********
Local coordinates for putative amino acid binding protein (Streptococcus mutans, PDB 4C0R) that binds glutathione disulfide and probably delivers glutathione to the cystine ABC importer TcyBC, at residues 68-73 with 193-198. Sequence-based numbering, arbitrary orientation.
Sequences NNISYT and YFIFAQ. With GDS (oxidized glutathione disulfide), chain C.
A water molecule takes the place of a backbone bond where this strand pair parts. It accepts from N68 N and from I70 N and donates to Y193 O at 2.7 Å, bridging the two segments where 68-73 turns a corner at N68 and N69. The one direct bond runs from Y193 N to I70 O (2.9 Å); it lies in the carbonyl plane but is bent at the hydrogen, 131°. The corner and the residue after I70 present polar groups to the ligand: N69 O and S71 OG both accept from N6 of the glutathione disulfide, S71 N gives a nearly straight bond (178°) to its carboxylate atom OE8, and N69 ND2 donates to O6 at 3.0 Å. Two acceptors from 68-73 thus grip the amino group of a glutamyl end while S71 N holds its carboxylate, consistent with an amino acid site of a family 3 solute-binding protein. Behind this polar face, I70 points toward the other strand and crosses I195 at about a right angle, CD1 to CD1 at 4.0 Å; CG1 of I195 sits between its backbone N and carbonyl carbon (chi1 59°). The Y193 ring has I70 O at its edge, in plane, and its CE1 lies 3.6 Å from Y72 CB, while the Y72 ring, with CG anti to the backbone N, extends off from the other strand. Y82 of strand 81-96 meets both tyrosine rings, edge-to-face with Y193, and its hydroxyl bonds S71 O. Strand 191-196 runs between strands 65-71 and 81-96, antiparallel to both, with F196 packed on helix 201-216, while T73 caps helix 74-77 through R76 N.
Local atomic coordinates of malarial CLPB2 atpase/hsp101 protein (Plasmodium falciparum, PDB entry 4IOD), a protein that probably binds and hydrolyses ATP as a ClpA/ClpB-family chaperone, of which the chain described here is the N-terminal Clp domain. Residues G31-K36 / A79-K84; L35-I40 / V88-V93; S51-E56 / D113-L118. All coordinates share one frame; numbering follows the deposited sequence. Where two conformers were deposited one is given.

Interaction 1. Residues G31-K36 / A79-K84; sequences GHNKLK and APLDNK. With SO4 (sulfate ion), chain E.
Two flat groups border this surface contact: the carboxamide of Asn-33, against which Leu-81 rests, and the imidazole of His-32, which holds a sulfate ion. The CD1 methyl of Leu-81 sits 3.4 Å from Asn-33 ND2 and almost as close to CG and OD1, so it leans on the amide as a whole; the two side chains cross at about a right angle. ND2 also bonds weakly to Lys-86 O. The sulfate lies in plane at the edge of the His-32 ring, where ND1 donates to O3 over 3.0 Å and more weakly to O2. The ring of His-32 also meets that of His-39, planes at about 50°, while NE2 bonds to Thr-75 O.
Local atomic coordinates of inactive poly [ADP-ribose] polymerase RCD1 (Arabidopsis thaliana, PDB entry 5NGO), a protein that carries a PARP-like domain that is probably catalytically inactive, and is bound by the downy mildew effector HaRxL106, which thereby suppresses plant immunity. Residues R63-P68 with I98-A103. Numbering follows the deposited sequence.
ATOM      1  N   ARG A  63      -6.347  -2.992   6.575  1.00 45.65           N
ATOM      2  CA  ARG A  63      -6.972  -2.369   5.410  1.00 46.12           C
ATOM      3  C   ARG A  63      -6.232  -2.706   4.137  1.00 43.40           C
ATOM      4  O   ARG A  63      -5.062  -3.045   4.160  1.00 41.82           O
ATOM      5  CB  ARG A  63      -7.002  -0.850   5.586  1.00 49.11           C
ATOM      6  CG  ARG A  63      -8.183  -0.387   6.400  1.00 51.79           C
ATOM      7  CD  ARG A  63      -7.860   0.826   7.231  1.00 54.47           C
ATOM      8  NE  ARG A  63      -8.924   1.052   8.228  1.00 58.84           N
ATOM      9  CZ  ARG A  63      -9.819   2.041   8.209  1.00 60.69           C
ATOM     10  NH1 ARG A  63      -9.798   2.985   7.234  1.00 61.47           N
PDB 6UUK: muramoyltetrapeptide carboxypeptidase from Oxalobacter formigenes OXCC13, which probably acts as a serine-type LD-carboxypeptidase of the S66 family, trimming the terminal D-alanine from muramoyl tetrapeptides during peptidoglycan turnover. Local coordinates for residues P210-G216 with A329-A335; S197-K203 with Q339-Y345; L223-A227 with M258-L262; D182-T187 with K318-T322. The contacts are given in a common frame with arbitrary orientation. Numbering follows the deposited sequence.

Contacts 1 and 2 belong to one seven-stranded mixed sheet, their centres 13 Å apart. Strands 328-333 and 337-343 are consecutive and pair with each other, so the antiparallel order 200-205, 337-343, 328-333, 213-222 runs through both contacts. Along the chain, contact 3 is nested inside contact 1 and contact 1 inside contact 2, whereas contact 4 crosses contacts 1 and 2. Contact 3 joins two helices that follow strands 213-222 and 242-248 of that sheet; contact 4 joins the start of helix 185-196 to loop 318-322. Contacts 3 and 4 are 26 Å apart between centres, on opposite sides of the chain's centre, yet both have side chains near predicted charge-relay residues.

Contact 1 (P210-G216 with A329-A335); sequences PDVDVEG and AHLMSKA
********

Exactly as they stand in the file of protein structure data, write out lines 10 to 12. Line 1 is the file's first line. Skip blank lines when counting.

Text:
ATOM      3  C   ARG A  63      -6.232  -2.706   4.137  1.00 43.40           C
ATOM      4  O   ARG A  63      -5.062  -3.045   4.160  1.00 41.82           O
ATOM      5  CB  ARG A  63      -7.002  -0.850   5.586  1.00 49.11           C